As we know, if you are to draw up a map of countries that Britain has invaded or fought you are essentially left with a map of the world with a few notable exceptions.
YouGov polling found that most people wished we still had an empire - and that most British people are still proud of our colonial histroy.
This may be due to the fact it worked out very well for Britain, but not so well for the other countries.
Lets run through a few things, shall we?
1. Britain is well known for its history of colonialism.
As the below chart by Statista shows, the UK really went for it with the whole empire thing.
2. In fact it's probably quicker to look at the countries we didn't invade than the ones we did.
3. The US fought a War of Independence in 1776, and since then 59 more territories have become independent states.
4. Mostly, because our management of territory wasn't fantastic, such as the 100-year-old Sykes-Picot agreement, which arbitrarily drew the borders between Syria and Iraq.
The agreement was a deal struck between the French and British during WWI to divvy up the conquered Ottoman Empire into spheres of British and French influence at the end of the war.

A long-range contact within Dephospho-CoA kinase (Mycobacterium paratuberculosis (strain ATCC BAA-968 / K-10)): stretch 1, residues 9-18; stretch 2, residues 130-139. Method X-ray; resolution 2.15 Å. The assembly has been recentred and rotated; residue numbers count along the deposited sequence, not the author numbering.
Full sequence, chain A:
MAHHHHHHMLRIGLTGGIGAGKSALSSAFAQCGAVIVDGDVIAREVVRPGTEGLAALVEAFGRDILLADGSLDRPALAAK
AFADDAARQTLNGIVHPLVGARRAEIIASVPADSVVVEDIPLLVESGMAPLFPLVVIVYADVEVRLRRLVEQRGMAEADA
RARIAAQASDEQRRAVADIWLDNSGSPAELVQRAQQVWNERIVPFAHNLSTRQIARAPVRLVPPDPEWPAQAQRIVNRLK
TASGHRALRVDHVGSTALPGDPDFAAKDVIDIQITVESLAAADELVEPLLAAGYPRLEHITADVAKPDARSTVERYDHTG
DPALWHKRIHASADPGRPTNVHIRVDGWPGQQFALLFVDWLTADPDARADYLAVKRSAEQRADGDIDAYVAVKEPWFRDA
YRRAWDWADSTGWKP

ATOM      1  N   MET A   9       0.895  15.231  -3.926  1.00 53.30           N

As we know, everything is fine there now.
5. One can argue that the projections of the world on maps are colonialistic, having taken the UK and Western Europe as the central point.
Take for example this Mercator projection, the central point for which is the Pacific and East Asia, where we would usually see Europe.
The West Wing dealt with this brilliantly, in a scene that will blow your mind if you haven't already seen it.
6. If you look at the list of conflicts the UK has been invovled in, a fair tranch concern our empire-building tendencies.
As this map of all the battles in the world will also tell you.
7. It's a damaging legacy that carries over to the present day, as Boris Johnson, our foreign secretary, has annoyed most of the commonwealth countries and then some with various poorly-judged comments.
Rule Britannia, eh?
These maps don't even take into account things that are hard to visualise due to a lack of data, like slavery and centuries of oppression and resource harvesting in exchange for government.